On that point, neither does Montaigne engage in the sort of prideful, toxic nostalgia along the lines of Grandma’s “We walked to school uphill, both ways, and we liked it” or Grandpa’s “We gave ourselves maybe-brain-damage playing high school football, and we liked it.” Or otherwise directed at their twiggy, bookish, millennial grandson, ‘We suffered and we liked it‘ …as if suffering was somehow a good thing. No, Montaigne remembers fond times fondly. His essays are full of loving gratitude to his father, who arranged his happy childhood and erudite education. When Montaigne indulges his nostalgia then, he looks back to a genuinely better time before violent sectarian strife split France and families in two (unlike my grandparents’ habit of glorifying their adversity while wishing it on the modern youth like some sort of intergenerational hazing ritual …and before even touching the issue that their past, more inflected by the likes of racism, homophobia, and misogyny, was so much worse for so many Americans).

So anyway, even if I resist nostalgia myself, I won’t deny that the feeling can express itself in healthy ways like in the passage above. But Montaigne has also infected me with a persistent skepticism. I still worry that excessive indulgence in the nostalgia of my grandparents’ sort will only hold back progress because it sometimes seems to insist that nothing should change. Nostalgia’s selective memory promises that things were better then — even if they weren’t — thus leading some people to conclude that if we suffered then, we should suffer now. And uh… double-check, pinch myself awake… nope!, I don’t like suffering. I’m not going to walk up two hills when I could walk up one. If regression is a risk of nostalgia then, I would rather abstain.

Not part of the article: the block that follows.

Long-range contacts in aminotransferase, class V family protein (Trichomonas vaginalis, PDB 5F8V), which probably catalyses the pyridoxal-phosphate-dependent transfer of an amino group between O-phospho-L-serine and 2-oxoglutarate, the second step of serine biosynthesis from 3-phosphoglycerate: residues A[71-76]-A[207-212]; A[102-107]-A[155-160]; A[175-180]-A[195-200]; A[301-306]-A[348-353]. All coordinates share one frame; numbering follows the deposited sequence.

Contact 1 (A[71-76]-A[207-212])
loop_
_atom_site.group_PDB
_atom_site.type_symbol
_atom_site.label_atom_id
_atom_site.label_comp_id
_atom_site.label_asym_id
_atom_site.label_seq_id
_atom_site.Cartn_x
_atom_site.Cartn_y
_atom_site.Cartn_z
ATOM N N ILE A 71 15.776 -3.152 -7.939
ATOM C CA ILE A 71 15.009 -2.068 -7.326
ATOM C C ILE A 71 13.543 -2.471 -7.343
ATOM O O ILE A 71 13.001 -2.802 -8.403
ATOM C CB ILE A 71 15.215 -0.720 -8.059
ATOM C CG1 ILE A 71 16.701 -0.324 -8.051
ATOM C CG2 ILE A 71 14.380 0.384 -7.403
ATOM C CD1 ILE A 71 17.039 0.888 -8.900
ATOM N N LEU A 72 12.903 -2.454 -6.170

And then there’s that issue of wealth again. As much as I’d like to take Montaigne’s advice and use my youth to find a “beautiful season” ahead of me rather than rely on the past for fulfillment, I declined to renew my teaching contract and I’ll be unemployed by next month. Ooo that scares me. I don’t trust in a better future… nor, at the moment, do I feel secure enough to look back.

…Oh, and from a little later in the essay, an interesting, maybe obsolete word:

Ratiocination, rigorous reasoning, as in “My philosophy lies in action, in natural and present practice, and but little in ratiocination.”

…maybe ironic coming from a man who retired himself to his comfortable estate against the civil strife of the French Wars of Religion to read books and write essays, eh? It reminds me of one of Rousseau’s criticisms of Montaigne — quoted in Patricia Hampl’s The Art of the Wasted Day, from the 1995 Kelly translation of the Confessions (Montaigne might appreciate such a chain of citation!):

“I had always laughed at the false naivete of Montaigne, who, while making a pretense of admitting his flaws, takes great care to give himself only amiable ones.”

Montaigne often contrasts himself to those stuffy intellectuals cooped up in their library-towers, going blind by the candlelight while extolling the virtues of reason without any vigorous practice of such virtues in the real world. Nay, Montaigne insists, he prefers action! But then in his retirement, didn’t he do much the same as the scholars he scorns?